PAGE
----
Best Place to Drink Craft Beer, Eat Oysters, and Watch Football and Fiddler on the Roof at the Same Time

Cooter Brown's: 509 S Carrollton Ave., cooterbrowns.com Cooter Brown is a name that has come to signify drunkenness. According to both Wikipedia and Urbandictionary.com, Cooter Brown supposedly lived on the line that divided the North and South during the Civil War making him eligible for draft on both sides. He also had family on both sides. So, 'Ol Cooter decided to stay drunk until the war ended so that he would be seen as useless either way. Today, Cooter Brown's is the name of a Frankfurt Kentucky impromptu boxing ring, an 80 proof blended whiskey, a Devin the Dude song and what some have called an "upscale dive bar," on the outskirts of Uptown, New Orleans.

Besides being known as a place where patrons can go to "walk the line" (even if it is a little blurry), Cooter Brown's has over 400 domestic and imported beers, 17 flat screens and 2 eight foot drop downs for all of your NFL, NHL, NCAA, NBA, MLB, MLS and FIFA needs. Not into sports? Try the following tips from my acclaimed repertoire of ways to feign interest almost anywhere: 1. smoke a cigarette (allowed inside). 2. Check out college co-eds. 3. Turn your attention to the out-of-place black and white movie playing in the corner. 4. Just focus on drinking more beer. If worse comes to worse you can always grab a code red daiquiri across the street. If that's not a selling point, I don't know what is. — Lauren Adam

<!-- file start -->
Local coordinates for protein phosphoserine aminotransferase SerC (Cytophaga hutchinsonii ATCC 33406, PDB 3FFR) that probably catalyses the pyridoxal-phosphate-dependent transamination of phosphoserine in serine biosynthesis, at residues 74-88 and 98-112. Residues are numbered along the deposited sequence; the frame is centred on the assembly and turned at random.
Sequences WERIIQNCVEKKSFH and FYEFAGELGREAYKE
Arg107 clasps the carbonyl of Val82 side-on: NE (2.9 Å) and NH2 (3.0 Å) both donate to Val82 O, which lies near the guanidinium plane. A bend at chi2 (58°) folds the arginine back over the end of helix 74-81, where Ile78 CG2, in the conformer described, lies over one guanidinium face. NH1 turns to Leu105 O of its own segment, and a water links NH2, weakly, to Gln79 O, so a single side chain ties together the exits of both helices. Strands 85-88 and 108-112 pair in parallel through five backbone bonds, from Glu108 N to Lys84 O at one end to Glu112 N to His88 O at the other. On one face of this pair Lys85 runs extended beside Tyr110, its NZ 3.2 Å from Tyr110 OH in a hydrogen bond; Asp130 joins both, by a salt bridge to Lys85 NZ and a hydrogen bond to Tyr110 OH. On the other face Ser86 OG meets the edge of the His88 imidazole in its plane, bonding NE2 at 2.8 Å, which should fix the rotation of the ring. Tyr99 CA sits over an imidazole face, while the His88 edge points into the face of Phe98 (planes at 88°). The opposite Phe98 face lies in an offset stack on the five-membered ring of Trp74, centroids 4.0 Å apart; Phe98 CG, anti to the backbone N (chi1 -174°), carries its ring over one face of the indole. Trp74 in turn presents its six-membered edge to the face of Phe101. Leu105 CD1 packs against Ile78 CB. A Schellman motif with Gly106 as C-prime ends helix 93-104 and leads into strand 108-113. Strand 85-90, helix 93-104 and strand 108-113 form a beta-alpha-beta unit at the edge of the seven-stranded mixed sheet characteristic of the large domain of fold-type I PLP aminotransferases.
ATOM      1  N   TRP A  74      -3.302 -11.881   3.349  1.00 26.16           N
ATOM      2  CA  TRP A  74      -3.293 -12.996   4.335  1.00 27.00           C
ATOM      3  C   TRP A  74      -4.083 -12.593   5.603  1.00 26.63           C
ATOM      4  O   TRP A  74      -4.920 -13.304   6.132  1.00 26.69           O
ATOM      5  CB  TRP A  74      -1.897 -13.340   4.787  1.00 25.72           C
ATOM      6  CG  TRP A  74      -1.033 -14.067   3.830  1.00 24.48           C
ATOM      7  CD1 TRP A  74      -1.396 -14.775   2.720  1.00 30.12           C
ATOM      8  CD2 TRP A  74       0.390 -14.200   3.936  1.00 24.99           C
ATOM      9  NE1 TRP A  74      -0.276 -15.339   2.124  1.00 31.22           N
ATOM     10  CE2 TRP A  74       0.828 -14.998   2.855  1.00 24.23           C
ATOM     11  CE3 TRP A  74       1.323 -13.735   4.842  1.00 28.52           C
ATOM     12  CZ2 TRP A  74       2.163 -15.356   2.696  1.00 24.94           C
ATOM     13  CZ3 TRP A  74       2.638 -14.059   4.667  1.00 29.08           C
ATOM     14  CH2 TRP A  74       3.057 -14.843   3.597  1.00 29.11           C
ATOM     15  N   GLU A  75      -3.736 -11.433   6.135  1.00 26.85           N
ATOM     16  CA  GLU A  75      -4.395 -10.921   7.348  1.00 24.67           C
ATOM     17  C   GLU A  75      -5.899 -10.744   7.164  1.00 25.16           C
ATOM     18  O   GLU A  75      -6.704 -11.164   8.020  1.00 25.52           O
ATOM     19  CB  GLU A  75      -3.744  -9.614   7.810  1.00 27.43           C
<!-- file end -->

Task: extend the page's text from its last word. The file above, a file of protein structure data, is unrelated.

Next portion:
Best Place to Buy a Book

Maple Street Books: 7529 Maple St., maplestreetbookshop.com Word on the street is, the book is dead. I beg to differ and so does Maple Street Books. Left wing feminists and free thinkers Mary Kellog and her sister Rhonda Norman opened the Maple Street Bookshop in 1964. Since then, they have successfully opened two new locations, coined the phrase "fight the stupids" and gained recognition from Publishers Weekly and The New York Times as New Orleans best independent bookstore. Next year they will celebrate their 50 th anniversary.

Perhaps best described a an authentic neighborhood store, Maple Street was one of the first businesses open after Katrina, offering free coffee to the public in lieu of the closed PJs and Starbucks. They host readings, book clubs and throngs of students utilizing free Wi-Fi, beverages and the charming wrap around porch. In addition, they give a 10% discount for students and seniors on Tuesdays, a 10% discount for New Orleans volunteers, 10% discount for any teacher or faculty member (including school librarians). — Lauren Adam

Best Place for Coffee and Beignets

[Where Y'At Staff/Provided Photo]